SMB Lending Reflects On The Lessons Learned From A Global Pandemic

Echos of the 2008 financial crisis rang through 2020 as the small- to medium-sized business (SMB) lending ecosystem once again warned of a pullback of large financial institutions (FIs) from the space.

Main Street SMBs were (and still are) in desperate need of capital for survival, and traditional FIs were no longer the main, or most reliable, source of funding.

But in many ways, the 2020 crisis looked immensely different than that of 2008. What remained consistent, according to Kapitus Chief Operating Officer Ben Johnston, is that both events ignited a reconsideration of the most effective approach to SMB lending.

“I would say the pandemic forced everyone to rethink how they do business, and especially, I think that’s true for small business financial services,” he said.

Speaking with PYMNTS, Johnston described how lenders and borrowers alike are driving change in the financing arena and expressed why he’s so optimistic about the future of SMBs in the months ahead.

Changing Habits

The aftermath of the 2008 financial crisis and the onset of the global pandemic may have created similar consequences for the SMB lending landscape in that both events forced large, traditional FIs to distance themselves from SMB lending.

According to Johnston, the comparison was certainly a fair one, at least in the early days of the pandemic. Yet the FinTechs that had yet to be created in the late-aughts were already in place in 2020. Their existence, combined with the Paycheck Protection Program (PPP), meant new avenues through which capital could be channeled to SMBs were ready to go.

“With PPP stepping in, many banks were then provided a financing vehicle to be able to provide capital to small businesses,” noted Johnston. “I do think that many banks reevaluated their credit box to become much tighter throughout the last year — as all lenders did.”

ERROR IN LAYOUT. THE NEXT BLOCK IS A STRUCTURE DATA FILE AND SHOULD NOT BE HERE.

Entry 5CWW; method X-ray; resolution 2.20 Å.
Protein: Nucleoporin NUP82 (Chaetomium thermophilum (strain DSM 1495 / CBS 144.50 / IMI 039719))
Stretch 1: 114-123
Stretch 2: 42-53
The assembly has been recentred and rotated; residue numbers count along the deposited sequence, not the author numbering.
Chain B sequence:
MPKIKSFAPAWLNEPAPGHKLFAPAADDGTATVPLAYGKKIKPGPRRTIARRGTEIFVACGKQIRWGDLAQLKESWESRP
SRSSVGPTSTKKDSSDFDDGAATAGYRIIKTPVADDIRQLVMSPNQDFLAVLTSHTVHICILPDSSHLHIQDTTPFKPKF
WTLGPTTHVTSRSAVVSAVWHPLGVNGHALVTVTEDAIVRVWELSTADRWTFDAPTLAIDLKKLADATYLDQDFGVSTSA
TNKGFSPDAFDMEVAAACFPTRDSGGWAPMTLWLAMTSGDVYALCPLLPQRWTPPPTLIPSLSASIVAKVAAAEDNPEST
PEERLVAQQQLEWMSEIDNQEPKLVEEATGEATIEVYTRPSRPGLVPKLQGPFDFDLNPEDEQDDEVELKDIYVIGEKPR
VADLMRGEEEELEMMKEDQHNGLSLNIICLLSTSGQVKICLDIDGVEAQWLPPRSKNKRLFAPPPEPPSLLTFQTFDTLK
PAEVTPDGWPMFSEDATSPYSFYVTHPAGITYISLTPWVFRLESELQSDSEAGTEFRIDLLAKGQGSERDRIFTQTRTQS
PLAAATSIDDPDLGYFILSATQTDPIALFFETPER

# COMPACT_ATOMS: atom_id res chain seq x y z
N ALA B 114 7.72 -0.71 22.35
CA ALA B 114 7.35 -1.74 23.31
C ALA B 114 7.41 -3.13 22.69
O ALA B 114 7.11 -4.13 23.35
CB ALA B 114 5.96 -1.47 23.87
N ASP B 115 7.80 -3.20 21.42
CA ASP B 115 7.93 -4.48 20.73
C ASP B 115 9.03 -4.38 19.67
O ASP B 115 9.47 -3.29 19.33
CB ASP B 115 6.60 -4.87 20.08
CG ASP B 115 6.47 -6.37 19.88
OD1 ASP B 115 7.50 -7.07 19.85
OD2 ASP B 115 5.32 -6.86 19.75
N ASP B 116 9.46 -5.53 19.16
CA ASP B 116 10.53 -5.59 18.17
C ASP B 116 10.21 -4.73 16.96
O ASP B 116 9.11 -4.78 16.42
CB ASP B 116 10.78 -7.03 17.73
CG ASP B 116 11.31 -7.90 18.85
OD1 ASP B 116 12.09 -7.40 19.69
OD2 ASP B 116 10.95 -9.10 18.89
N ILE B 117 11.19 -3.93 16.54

With many alternative, digital-first SMB lenders also able to participate in the effort of doling out PPP funds, SMBs had more choice about who they worked with to secure funding. Developed on a remote-access and fulfillment model, the PPP initiative largely reinforced what many in the SMB finance space already knew: Digital-first is increasingly the user experience of preference for SMB owners, and as Johnston said, it’s a requirement likely to stay.

“I absolutely believe the digital trend will only accelerate from here,” he noted. “More and more banks will be motivated to improve their online decisioning process and remote access.”

An Open Banking Opportunity

There are lessons to be learned from the past year from all sides of the SMB lending sector. For SMBs, embracing digitization became vital to faster access to funding. For traditional banks, offering an agile, online user experience emerged as an essential strategy to attracting and maintaining SMB customer relationships.

And for FinTechs and alt-lenders like Kapitus, among the biggest lessons learned was the value in data. Through witnessing just how imperative it became for SMBs to secure funding, Johnston said that FinTechs have an opportunity to wield alternative data from new sources to approve SMB borrowers that may have already received the dreaded rejection stamp from a traditional lender using legacy underwriting methods.

“Underwriting and the ability to say ‘yes’ to small businesses when others say ‘no’ … is the reason that non-bank small business lending got started in the first place,” he said, adding that moving forward, Kapitus will be accelerating its own investments in gaining access to alternative data sources.

The company is also pressing ahead with efforts to access not only bank data, but digital bank data, despite a lack of an open banking regulatory framework in the U.S. The pandemic has ignited change and accelerated innovation in many ways, and enticing the U.S. economy to embrace open banking may turn out to be one of them.

“To the extent that data is more readily available, and available in a more timely manner, that will absolutely improve the ability to deliver superior products at lower costs,” Johnston noted. “Greater transparency of data will ultimately lead to better results for customers.”